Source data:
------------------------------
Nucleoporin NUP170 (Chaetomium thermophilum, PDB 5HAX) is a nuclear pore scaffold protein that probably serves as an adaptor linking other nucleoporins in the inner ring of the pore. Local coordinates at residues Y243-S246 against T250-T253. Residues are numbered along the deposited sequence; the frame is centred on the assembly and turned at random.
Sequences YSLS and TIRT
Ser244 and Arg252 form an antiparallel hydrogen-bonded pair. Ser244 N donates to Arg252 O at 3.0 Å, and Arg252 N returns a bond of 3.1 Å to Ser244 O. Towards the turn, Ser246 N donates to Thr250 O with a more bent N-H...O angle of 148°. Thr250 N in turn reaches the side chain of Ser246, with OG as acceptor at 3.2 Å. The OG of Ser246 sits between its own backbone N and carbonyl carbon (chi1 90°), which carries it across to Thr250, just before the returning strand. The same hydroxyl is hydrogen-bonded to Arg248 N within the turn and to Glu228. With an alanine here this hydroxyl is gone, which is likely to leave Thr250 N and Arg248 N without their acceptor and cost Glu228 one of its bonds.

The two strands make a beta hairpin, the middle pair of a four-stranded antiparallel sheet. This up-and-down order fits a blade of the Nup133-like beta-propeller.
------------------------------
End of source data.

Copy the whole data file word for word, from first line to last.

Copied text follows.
Nucleoporin NUP170 (Chaetomium thermophilum, PDB 5HAX) is a nuclear pore scaffold protein that probably serves as an adaptor linking other nucleoporins in the inner ring of the pore. Local coordinates at residues Y243-S246 against T250-T253. Residues are numbered along the deposited sequence; the frame is centred on the assembly and turned at random.
Sequences YSLS and TIRT
Ser244 and Arg252 form an antiparallel hydrogen-bonded pair. Ser244 N donates to Arg252 O at 3.0 Å, and Arg252 N returns a bond of 3.1 Å to Ser244 O. Towards the turn, Ser246 N donates to Thr250 O with a more bent N-H...O angle of 148°. Thr250 N in turn reaches the side chain of Ser246, with OG as acceptor at 3.2 Å. The OG of Ser246 sits between its own backbone N and carbonyl carbon (chi1 90°), which carries it across to Thr250, just before the returning strand. The same hydroxyl is hydrogen-bonded to Arg248 N within the turn and to Glu228. With an alanine here this hydroxyl is gone, which is likely to leave Thr250 N and Arg248 N without their acceptor and cost Glu228 one of its bonds.

The two strands make a beta hairpin, the middle pair of a four-stranded antiparallel sheet. This up-and-down order fits a blade of the Nup133-like beta-propeller.